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Getting Past the Industry to Love Music Again
Five and Alive: Simpsons Melos
08/12/11 at 08:00 AM by Adam Pfleider
Social commentary pertaining to any sort of business within the media industry usually sparks a laugh in us. How eerie is it when you watch commentary made over a decade ago that still resonates today? About a month back I threw on my Simpsons DVD collection and Season 7 contained "Homerpalooza," an episode that just kept the laughs rolling while having me go "Wait, this was made in 1996?"

To set things up, the premise of the episode is that Homer is out of touch with his kids, so he buys them tickets to the Hullabalooza Festival and then ends up joining the festival as a side show freak. Old, out of touch Homer brings the laughs, but it's also a lot of commentary made by the rest of the cast that hit home heavily.

I thought about giving some commentary myself, but then I decided to ask Nick Reinhart of Tera Melos to give us his own take on the situation. If there's a Simpsons fan to go to in this industry, he's the first one I know of.

====================

ONEHomer Simpson: "Why do you need new bands? Everyone knows rock attained perfection in 1974. It's a scientific fact."


Why is this funny now? I feel I'm getting old. I'm starting to lose myself in the past sometimes. One day, I fear we'll all become Homer - or our parents. (Also parallel to South Park's recent episode.)

Nick's commentary: This is interesting to me because there are very few "new" bands I find myself being real excited about. If I were to write this same joke today I'd probably reference 1985, or some year around that. For me it's definitely an unconscious wall in my brain that has been built for several reasons- first and foremost, because almost all of my favorite music comes from at least 25 years ago. It's a total incidental thing. I'm constantly discovering old music that blows my mind and there is very little I can think of to come out in the last 10-15 years that hits me the same way. Of course there is music and bands that I really like, but I'm talking about "attained perfection," as Homer puts it. The other problem I run into, sadly, is avoiding the almighty hype machine. I can't help it. I've found that these days the quality of music is based on "who, where, when, why and how." The missing element being "what." I like the music that I like because it strikes me in a particular, natural way, not because of extraneous particulars- genres, geographical location, etc. Of course the "who, where, when, why and how" is also important, but, for me, none of those precede the "what." I want to stress that I do think there has been some amazing music that's come out in recent years. I guess what I'm trying to say is, "Why do we need new bands? Everyone knows that rock attained perfection in 1985."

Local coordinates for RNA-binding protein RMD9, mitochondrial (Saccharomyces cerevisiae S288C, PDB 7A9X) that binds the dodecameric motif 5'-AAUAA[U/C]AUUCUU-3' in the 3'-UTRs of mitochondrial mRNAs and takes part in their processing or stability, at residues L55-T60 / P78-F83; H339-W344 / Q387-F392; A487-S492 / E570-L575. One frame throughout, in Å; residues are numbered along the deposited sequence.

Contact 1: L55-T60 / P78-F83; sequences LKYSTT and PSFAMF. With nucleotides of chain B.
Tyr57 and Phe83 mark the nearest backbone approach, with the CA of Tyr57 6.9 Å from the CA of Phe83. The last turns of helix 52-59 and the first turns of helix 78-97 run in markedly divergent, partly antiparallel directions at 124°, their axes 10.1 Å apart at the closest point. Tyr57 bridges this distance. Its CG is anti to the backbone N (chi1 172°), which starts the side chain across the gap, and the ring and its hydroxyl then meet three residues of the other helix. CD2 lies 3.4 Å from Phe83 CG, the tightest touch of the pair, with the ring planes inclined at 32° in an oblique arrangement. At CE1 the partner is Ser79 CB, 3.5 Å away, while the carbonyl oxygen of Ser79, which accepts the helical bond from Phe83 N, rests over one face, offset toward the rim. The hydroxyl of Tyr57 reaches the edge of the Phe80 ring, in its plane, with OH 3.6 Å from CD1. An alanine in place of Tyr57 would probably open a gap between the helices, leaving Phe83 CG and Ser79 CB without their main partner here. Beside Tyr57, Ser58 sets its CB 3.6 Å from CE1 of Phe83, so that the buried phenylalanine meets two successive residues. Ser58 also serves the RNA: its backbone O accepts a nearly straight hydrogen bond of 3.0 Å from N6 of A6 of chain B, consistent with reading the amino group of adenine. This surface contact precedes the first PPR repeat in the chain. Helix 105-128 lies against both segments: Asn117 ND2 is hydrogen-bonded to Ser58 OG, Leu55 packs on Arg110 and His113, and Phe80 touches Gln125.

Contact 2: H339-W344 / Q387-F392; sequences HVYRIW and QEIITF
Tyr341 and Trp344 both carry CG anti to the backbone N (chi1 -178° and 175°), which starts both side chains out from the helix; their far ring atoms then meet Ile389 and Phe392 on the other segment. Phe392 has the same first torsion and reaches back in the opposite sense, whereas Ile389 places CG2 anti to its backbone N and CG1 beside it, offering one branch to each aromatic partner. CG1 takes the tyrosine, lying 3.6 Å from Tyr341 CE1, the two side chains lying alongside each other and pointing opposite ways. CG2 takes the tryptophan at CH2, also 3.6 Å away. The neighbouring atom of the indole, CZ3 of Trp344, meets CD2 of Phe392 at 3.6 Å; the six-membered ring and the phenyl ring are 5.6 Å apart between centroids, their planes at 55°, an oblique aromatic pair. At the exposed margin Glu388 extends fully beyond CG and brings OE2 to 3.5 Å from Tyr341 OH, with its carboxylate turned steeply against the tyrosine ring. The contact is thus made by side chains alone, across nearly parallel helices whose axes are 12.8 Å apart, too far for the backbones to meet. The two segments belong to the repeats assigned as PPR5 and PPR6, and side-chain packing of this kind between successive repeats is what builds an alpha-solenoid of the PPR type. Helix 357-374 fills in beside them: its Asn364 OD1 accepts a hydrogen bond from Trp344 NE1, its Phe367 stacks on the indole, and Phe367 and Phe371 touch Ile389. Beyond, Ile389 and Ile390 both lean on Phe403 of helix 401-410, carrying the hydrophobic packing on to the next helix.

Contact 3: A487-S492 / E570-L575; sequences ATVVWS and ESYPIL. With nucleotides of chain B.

TWOLisa Simpson: "It may be bleak, but this music is really getting to the crowd."
Bart Simpson: "Eh, making teenagers depressed is like shooting fish in a barrel."


Why is this funny now? The term "emo kid" and how '90s mainstream alt rock was as depressing as its underground parallel.

Nick's commentary: Bummed out teenagers don't want to listen to lame, happy-sounding music- they want to sink even deeper into their own heads and listen to bleak, depressing music. for some reason that's just a psychological thing and it always has been. I'm sure that scientific studies can trace it back to fucking Joy Division.


THREETeen1: "Oh, here comes that cannonball guy. He's cool."
Teen2: "Are you being sarcastic, dude?"
Teen1: "I don't even know anymore."


Why is this funny now? So did grunge kids just become hipsters?